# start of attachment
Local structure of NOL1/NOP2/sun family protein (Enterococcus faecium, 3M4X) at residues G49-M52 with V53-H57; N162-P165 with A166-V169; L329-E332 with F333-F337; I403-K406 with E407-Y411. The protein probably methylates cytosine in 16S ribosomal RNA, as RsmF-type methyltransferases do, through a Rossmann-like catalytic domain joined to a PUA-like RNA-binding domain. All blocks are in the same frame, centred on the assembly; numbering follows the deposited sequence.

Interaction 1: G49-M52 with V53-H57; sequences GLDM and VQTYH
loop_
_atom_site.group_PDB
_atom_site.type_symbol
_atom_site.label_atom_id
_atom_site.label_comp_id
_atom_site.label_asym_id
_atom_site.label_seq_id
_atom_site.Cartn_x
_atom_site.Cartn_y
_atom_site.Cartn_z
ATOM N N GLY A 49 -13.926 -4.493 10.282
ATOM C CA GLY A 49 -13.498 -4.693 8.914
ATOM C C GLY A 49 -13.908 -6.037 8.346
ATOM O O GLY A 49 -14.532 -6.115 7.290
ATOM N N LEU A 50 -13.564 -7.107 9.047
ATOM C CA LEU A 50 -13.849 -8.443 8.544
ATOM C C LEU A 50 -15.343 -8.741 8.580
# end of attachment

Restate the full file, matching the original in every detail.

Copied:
Local structure of NOL1/NOP2/sun family protein (Enterococcus faecium, 3M4X) at residues G49-M52 with V53-H57; N162-P165 with A166-V169; L329-E332 with F333-F337; I403-K406 with E407-Y411. The protein probably methylates cytosine in 16S ribosomal RNA, as RsmF-type methyltransferases do, through a Rossmann-like catalytic domain joined to a PUA-like RNA-binding domain. All blocks are in the same frame, centred on the assembly; numbering follows the deposited sequence.

Interaction 1: G49-M52 with V53-H57; sequences GLDM and VQTYH
loop_
_atom_site.group_PDB
_atom_site.type_symbol
_atom_site.label_atom_id
_atom_site.label_comp_id
_atom_site.label_asym_id
_atom_site.label_seq_id
_atom_site.Cartn_x
_atom_site.Cartn_y
_atom_site.Cartn_z
ATOM N N GLY A 49 -13.926 -4.493 10.282
ATOM C CA GLY A 49 -13.498 -4.693 8.914
ATOM C C GLY A 49 -13.908 -6.037 8.346
ATOM O O GLY A 49 -14.532 -6.115 7.290
ATOM N N LEU A 50 -13.564 -7.107 9.047
ATOM C CA LEU A 50 -13.849 -8.443 8.544
ATOM C C LEU A 50 -15.343 -8.741 8.580